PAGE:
Many concerned citizens have claimed they have been unable to reach the Congressman or received no reply to their concerns about his vote on the health care bill.

"The switchboard at the capitol has been jammed; we have been receiving at least 75 calls an hour," said Bishop. "I do not believe that we are adequately staffed for the amount of calls that are coming in."

One thing the Congressman did express concern for as far as the health care bill was the process by which the bill was created.

"I abhor some of the practices going on in the capitol that were done with this bill. The process should remain in the sunshine for all to see.

Some parts of this bill were kept in the dark for a reason, and the sweetheart deals and back-room dealing that was done during the process is inexcusable," said Bishop.

The Congressman added that many of the deals made in secret have been erased in the reconciliation package of the bill that will be voted on Sunday.

Last-minute pressuring and deals have been in full swing at the Capitol as the House vote nears. The political stakes are particularly high on health care reform that President Obama has made the hallmark of his administration, and Republicans have been strongly united in opposing the Democratic plan to remake one-sixth of the national economy.

Obama talked up sweeping overhaul in a midday speech today in Virginia, his fourth outside-the-Beltway event in two weeks as he scrambles to rally the public ahead of a climactic vote this weekend. On Capitol Hill, congressional leaders were focusing on those rank-and-file Democrats, including moderates and opponents of abortion, who remained undecided after the release Thursday of a final package of changes to the massive 10-year, $940 billion legislation.

With the addition of the 153 pages of revisions, the bill would expand health care to 32 million uninsured people, bar the insurance industry from denying coverage on the basis of pre-existing medical conditions and trim federal deficits by an estimated $138 billion over the next decade. Officials estimate the coverage of U.S. citizens would increase from the current 83 percent to 95 percent under the bill.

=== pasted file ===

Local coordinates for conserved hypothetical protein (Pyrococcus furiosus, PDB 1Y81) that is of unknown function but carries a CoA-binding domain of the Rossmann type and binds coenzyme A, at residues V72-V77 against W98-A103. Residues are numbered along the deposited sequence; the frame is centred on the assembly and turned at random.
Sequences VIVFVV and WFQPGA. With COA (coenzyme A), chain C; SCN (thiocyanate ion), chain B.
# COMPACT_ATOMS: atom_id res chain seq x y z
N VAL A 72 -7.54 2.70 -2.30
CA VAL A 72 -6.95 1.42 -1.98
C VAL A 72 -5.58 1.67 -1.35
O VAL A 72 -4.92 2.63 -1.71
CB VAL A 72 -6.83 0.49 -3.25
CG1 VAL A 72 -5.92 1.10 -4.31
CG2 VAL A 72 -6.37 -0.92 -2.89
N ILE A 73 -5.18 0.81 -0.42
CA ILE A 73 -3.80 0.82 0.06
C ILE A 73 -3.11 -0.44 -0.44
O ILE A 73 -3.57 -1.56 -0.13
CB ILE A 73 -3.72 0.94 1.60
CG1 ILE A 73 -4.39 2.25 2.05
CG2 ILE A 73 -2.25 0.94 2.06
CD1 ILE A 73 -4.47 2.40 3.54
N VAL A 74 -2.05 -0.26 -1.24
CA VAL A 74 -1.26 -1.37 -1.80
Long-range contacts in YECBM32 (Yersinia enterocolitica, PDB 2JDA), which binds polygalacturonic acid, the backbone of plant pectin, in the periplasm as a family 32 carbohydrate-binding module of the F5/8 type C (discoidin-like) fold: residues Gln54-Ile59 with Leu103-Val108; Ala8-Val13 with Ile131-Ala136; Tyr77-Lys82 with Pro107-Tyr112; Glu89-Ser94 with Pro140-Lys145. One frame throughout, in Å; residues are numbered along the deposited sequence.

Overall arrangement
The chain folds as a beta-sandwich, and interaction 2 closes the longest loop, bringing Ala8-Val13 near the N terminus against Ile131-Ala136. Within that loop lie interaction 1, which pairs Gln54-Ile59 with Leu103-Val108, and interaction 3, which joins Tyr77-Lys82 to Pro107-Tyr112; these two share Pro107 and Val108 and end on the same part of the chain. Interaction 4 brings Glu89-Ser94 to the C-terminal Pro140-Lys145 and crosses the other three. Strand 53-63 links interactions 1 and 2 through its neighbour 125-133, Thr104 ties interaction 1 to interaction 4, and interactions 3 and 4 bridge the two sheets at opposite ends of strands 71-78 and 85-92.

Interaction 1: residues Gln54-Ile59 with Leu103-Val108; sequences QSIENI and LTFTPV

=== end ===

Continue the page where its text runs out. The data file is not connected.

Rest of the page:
Beginning in 2014, most Americans would be required for the first time to purchase insurance or face penalties if they refused. Large businesses would face fines if they did not offer good quality coverage to their workers. Millions of families with incomes up to $88,000 a year would receive government help to defray their costs.

To address concerns of House Democrats, those subsidies were raised by an estimated $25 billion over a decade in the package of changes offered Thursday. Seniors who experience a gap in coverage in the Medicare prescription drug program would receive a $250 rebate this year -- an election-year bragging point for Democrats as they look toward the fall campaign with control of Congress at stake. A special deal giving extra Medicaid money to Nebraska was struck in exchange for more Medicaid money for all states, though other special deals decried by Obama stayed in the bill.

The changes also included another of Obama's top priorities: Federally guaranteed student loans would now be made only by the government, ending a role for banks and other for-profit lenders who charge fees.

The savings, an estimated $60 billion over a decade, would increase Pell grants for needy college students as well as support for programs such as aid to historically black colleges, a priority of the Congressional Black Caucus.

The Associated Press contributed to this report.